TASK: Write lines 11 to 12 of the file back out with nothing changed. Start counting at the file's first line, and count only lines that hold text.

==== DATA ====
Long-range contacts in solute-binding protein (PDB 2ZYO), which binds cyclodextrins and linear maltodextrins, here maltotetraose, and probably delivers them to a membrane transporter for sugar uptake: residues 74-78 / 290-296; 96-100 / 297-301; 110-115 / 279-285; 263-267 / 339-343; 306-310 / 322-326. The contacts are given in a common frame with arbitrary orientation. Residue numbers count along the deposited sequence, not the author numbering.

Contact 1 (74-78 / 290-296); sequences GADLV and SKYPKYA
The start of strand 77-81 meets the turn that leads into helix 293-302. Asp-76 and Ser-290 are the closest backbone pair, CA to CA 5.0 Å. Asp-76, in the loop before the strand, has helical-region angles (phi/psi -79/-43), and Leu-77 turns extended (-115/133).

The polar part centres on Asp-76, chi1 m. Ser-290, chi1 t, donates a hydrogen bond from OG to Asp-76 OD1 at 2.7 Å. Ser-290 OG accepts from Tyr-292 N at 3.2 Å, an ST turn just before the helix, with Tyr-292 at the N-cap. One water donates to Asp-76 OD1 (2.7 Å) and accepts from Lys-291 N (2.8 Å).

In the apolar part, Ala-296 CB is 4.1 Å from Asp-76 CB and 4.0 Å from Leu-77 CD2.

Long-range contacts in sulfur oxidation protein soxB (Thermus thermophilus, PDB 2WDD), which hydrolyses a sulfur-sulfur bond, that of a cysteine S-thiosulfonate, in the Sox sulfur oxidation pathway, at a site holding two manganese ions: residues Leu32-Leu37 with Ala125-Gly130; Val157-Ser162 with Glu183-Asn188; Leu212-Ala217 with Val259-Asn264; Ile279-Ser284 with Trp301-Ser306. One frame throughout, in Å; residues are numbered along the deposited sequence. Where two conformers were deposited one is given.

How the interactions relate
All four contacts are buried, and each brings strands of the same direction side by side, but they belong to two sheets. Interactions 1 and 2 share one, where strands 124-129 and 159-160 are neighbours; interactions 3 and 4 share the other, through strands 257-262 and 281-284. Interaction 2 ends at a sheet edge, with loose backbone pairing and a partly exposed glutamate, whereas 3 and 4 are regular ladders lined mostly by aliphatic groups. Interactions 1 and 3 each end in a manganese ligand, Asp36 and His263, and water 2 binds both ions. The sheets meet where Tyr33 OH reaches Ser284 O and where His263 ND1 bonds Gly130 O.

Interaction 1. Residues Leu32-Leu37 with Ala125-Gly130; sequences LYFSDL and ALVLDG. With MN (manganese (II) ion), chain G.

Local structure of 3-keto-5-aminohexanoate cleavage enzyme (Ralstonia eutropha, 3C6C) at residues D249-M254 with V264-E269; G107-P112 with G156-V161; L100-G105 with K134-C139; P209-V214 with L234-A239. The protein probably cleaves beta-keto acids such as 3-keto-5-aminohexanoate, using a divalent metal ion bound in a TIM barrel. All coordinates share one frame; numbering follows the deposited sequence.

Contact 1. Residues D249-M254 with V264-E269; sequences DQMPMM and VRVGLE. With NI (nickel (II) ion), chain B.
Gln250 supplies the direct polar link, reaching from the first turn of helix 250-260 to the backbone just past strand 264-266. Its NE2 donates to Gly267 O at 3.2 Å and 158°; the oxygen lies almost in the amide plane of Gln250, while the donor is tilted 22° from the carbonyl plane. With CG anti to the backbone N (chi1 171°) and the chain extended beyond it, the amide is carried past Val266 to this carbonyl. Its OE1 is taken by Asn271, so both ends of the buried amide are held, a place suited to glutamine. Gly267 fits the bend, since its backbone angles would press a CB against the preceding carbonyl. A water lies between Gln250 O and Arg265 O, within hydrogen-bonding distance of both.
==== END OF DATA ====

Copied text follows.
Contact 1. Residues D249-M254 with V264-E269; sequences DQMPMM and VRVGLE. With NI (nickel (II) ion), chain B.
Gln250 supplies the direct polar link, reaching from the first turn of helix 250-260 to the backbone just past strand 264-266. Its NE2 donates to Gly267 O at 3.2 Å and 158°; the oxygen lies almost in the amide plane of Gln250, while the donor is tilted 22° from the carbonyl plane. With CG anti to the backbone N (chi1 171°) and the chain extended beyond it, the amide is carried past Val266 to this carbonyl. Its OE1 is taken by Asn271, so both ends of the buried amide are held, a place suited to glutamine. Gly267 fits the bend, since its backbone angles would press a CB against the preceding carbonyl. A water lies between Gln250 O and Arg265 O, within hydrogen-bonding distance of both.